Love,

Morgan Michelle

 

HELPFUL LINKS:

https://www.nsvrc.org/saam/history

https://www.nsvrc.org/get-involved

https://www.nsvrc.org/find-help

https://www.rainn.org/about-national-sexual-assault-online-hotline

The Burdens We Carry- NEDA 2019

“You must be a dancer.”

“Are you a ballerina?”

“You’re so tiny I could just pick you up!”

Those words stayed with me for years, and I remember them every time I look in the mirror. These were things frequently told to me while I was at my “smallest” size and weight- when I felt I took up the least physical space, and numbers on a scale and a clothing tag reflected that.

The pictures in this post were taken this past weekend as my own artistic way of reflecting upon National Eating Disorder Awareness Week and what recovery has meant to me. This is my body- it is a body not fully recovered, but no longer in pieces. It is the body I inhabit today, after years spent negotiating my relationship with my female figure and with this life.  At 24 years old, I have mostly maintained my “weight-restored” set point. I still struggle, I still survive, and often I even thrive. But I carry the weight of years gone by and pain witnessed deep in my bones. It doesn’t leave.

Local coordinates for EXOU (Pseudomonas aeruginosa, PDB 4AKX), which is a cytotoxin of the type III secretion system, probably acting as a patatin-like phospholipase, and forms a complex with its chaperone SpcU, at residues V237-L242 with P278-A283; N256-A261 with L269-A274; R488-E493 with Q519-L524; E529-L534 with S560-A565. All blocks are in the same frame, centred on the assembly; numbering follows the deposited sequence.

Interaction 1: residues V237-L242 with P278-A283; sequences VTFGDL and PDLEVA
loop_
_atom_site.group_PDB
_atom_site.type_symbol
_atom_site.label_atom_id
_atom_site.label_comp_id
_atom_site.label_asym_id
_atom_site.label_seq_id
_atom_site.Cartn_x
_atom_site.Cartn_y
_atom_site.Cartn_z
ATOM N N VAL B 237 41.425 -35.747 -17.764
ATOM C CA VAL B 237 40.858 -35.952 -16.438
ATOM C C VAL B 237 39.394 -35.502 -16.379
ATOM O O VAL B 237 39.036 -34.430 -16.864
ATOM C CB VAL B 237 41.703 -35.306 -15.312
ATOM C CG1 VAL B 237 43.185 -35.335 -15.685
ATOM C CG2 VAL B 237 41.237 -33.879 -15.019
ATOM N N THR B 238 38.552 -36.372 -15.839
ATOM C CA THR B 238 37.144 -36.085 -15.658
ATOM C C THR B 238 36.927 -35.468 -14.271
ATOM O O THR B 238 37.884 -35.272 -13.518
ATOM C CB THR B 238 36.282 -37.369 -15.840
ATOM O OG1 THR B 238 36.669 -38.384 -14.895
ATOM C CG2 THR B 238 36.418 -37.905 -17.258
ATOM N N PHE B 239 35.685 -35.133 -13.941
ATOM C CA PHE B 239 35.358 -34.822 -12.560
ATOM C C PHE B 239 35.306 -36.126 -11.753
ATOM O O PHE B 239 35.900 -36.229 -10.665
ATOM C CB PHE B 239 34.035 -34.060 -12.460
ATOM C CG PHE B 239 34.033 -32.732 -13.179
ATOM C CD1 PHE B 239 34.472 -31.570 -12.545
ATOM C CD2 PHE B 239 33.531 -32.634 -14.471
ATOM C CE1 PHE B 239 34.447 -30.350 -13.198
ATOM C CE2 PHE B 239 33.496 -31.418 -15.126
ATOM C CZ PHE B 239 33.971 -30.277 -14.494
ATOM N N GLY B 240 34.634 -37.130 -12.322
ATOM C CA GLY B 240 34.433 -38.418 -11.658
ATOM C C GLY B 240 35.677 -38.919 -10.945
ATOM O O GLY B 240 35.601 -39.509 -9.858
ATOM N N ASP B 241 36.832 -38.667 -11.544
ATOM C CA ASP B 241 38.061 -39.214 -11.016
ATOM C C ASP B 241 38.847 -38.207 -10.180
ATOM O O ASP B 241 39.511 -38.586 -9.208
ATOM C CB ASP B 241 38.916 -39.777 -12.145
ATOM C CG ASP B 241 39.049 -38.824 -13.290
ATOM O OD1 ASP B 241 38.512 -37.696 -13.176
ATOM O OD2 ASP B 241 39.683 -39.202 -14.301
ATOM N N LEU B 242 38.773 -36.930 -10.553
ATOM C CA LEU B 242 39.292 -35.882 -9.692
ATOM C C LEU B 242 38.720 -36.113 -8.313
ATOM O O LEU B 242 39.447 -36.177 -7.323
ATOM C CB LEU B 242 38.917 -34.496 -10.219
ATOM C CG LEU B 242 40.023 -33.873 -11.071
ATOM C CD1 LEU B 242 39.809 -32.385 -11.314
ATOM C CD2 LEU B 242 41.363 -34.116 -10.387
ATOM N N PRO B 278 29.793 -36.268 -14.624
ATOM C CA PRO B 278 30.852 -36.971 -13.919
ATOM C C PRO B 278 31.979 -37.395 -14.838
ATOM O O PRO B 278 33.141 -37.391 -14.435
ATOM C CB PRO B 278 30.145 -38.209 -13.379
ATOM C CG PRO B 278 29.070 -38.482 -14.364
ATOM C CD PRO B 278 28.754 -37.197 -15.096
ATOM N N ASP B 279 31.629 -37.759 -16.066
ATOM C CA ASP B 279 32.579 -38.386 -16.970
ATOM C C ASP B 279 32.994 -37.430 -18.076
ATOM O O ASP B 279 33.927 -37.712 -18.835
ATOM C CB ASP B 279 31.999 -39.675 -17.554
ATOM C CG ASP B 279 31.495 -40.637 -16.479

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So often, I want to turn my back and retreat somewhere still deeper inside myself where I can pretend that burdens don’t exist- that we don’t all carry painful stories that weigh upon our souls. I find myself desperately wanting to empty myself of that encumbering weight, to abandon it through any means necessary. I strive to be minimalist, to leave no trace; I wish to do no harm, be no one’s burden. And to never, ever be full- that old, poisonous rule still haunts me. Because to be full once meant to become a human container- to feel, and quite simply “to be” too much. Eating just felt like too much. I challenge these feelings and cognitions every day. It’s okay to take up space; it’s okay to be here. Everyone has a right to show up.